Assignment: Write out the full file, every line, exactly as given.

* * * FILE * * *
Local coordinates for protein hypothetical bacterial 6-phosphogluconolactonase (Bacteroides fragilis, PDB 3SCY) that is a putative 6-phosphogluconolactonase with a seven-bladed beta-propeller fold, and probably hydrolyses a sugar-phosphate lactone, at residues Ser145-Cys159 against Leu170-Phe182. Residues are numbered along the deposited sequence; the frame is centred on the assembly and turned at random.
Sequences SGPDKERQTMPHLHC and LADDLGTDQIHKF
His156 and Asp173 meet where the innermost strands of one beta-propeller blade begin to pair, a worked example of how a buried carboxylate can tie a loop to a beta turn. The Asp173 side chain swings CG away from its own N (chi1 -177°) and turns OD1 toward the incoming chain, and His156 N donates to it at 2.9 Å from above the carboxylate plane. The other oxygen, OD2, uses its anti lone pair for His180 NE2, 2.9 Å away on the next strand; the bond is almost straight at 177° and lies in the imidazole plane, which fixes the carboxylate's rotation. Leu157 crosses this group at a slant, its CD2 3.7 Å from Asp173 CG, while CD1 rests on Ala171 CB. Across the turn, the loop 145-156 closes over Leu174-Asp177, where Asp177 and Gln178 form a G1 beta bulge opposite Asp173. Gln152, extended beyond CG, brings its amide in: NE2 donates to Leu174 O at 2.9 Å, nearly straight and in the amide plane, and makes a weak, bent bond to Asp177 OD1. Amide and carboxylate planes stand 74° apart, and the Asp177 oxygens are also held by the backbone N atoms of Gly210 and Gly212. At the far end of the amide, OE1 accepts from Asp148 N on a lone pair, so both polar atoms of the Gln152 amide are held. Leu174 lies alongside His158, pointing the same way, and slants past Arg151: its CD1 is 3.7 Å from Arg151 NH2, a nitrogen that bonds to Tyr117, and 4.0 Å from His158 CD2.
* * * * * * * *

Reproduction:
Local coordinates for protein hypothetical bacterial 6-phosphogluconolactonase (Bacteroides fragilis, PDB 3SCY) that is a putative 6-phosphogluconolactonase with a seven-bladed beta-propeller fold, and probably hydrolyses a sugar-phosphate lactone, at residues Ser145-Cys159 against Leu170-Phe182. Residues are numbered along the deposited sequence; the frame is centred on the assembly and turned at random.
Sequences SGPDKERQTMPHLHC and LADDLGTDQIHKF
His156 and Asp173 meet where the innermost strands of one beta-propeller blade begin to pair, a worked example of how a buried carboxylate can tie a loop to a beta turn. The Asp173 side chain swings CG away from its own N (chi1 -177°) and turns OD1 toward the incoming chain, and His156 N donates to it at 2.9 Å from above the carboxylate plane. The other oxygen, OD2, uses its anti lone pair for His180 NE2, 2.9 Å away on the next strand; the bond is almost straight at 177° and lies in the imidazole plane, which fixes the carboxylate's rotation. Leu157 crosses this group at a slant, its CD2 3.7 Å from Asp173 CG, while CD1 rests on Ala171 CB. Across the turn, the loop 145-156 closes over Leu174-Asp177, where Asp177 and Gln178 form a G1 beta bulge opposite Asp173. Gln152, extended beyond CG, brings its amide in: NE2 donates to Leu174 O at 2.9 Å, nearly straight and in the amide plane, and makes a weak, bent bond to Asp177 OD1. Amide and carboxylate planes stand 74° apart, and the Asp177 oxygens are also held by the backbone N atoms of Gly210 and Gly212. At the far end of the amide, OE1 accepts from Asp148 N on a lone pair, so both polar atoms of the Gln152 amide are held. Leu174 lies alongside His158, pointing the same way, and slants past Arg151: its CD1 is 3.7 Å from Arg151 NH2, a nitrogen that bonds to Tyr117, and 4.0 Å from His158 CD2.